Glutamate receptor modulation by protein phosphorylation

L. A. Raymond, W. G. Tingley, C. D. Blackstone, K. W. Roche, Richard L Huganir

Research output: Contribution to journalArticle

Abstract

Glutamate-gated ion channels mediate most excitatory synaptic transmission in the mammalian central nervous system and play major roles in synaptic plasticity, neuronal development, and in some neuropathological conditions. Recent studies have suggested that protein phosphorylation of neuronal glutamate receptors by cyclic AMP-dependent protein kinase (PKA) and protein kinase C (PKC) may regulate their function and play a role in some forms of synaptic plasticity. To test whether these protein kinase effects are due to direct phosphorylation of the receptors and to further examine the sites and mechanisms by which the receptors are modulated, we transiently expressed recombinant glutamate receptors in HEK-293 cells and studied their biochemical and biophysical properties. Our results indicate that the kainate-preferring receptor GluR6 is phosphorylated by PKA, primarily on a single serine in the proposed major intracellular loop. Moreover, using the whole cell patch clamp recording technique, we have shown that phosphorylation at this site increases the amplitude of the GluR6-mediated glutamate current without significantly altering its dose-response, current-voltage relation or desensitization kinetics. In other experiments, we have demonstrated that the NMDA receptor subunit NR1 is phosphorylated by PKC on several distinct sites, and most of these sites are located within a single alternatively spliced exon in the C-terminal domain. These findings suggest that RNA splicing can regulate NMDA receptor phosphorylation and that, contrary to the previously proposed membrane topology model, the NR1 C-terminus is intracellular. Furthermore, in HEK-293 cells co-transfected with NR2A and NR1 subunits containing the C-terminal exon with the PKC phosphorylation sites, our preliminary studies indicate that the NMDA-evoked current is potentiated by intracellular PKC. We are currently examining PKC effects on the NMDA-evoked current responses of mutant NR1 receptors that lack the C-terminal phosphorylation sites. These studies provide evidence that glutamate receptors are directly phosphorylated and functionally modulated by protein kinases. Moreover, by identifying phosphorylation sites within the receptor proteins, our results provide information about the structure and membrane topology of these receptors.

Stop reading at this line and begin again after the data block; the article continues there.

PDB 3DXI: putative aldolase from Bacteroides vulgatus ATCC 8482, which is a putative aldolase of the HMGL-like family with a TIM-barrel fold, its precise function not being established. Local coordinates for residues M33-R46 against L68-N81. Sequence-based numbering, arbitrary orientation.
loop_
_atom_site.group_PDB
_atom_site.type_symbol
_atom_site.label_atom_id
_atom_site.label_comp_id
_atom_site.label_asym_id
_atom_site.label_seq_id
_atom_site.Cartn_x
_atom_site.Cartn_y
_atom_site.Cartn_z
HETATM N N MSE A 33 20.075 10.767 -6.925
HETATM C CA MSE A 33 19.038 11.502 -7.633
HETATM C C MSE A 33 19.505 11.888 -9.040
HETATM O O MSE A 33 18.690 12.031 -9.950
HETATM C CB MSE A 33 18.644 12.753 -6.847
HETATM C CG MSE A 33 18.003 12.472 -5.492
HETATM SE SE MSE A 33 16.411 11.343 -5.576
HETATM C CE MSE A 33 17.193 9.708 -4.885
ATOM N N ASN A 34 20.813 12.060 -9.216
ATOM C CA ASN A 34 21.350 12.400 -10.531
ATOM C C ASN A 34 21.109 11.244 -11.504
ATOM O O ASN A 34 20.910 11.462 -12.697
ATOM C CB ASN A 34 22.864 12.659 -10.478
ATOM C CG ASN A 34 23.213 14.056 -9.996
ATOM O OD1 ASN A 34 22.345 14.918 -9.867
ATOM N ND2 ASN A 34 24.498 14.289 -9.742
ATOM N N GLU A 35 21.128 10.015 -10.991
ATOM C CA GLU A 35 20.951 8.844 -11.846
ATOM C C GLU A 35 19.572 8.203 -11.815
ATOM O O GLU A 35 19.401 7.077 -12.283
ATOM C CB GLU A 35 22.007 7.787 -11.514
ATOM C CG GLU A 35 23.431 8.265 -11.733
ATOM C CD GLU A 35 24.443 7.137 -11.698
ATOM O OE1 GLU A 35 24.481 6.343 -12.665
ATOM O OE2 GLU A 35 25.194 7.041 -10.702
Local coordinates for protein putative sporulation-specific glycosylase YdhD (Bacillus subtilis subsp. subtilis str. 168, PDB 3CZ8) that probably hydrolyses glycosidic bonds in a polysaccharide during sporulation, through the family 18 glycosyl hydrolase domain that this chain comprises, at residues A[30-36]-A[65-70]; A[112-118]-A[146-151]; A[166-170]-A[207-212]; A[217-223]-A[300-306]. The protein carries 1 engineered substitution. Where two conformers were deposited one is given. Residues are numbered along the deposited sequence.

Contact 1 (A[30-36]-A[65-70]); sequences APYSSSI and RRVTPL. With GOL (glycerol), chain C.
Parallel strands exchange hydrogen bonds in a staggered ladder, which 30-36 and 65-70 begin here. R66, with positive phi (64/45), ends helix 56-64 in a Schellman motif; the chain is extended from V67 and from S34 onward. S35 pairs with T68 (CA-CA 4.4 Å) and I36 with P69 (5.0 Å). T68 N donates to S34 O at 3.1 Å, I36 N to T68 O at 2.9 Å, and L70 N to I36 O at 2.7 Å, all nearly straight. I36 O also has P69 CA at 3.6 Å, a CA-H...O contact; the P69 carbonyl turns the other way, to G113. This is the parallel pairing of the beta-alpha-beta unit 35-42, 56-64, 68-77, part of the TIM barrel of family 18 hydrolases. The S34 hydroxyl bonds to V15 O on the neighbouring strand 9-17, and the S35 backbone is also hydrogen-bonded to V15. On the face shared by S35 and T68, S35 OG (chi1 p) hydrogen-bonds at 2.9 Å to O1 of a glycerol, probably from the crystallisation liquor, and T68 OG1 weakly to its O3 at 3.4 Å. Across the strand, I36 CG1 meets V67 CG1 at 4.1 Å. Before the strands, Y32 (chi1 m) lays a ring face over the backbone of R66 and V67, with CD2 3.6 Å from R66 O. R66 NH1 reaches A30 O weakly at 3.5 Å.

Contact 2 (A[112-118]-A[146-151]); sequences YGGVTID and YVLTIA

Original languageEnglish (US)
Pages (from-to)181-192
Number of pages12
JournalJournal of Physiology Paris
Volume88
Issue number3
DOIs
StatePublished - 1994

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Keywords

  • glutamate receptors
  • ion channel
  • protein phosphorylation
  • synaptic plasticity

ASJC Scopus subject areas

  • Physiology (medical)
  • Neuroscience(all)

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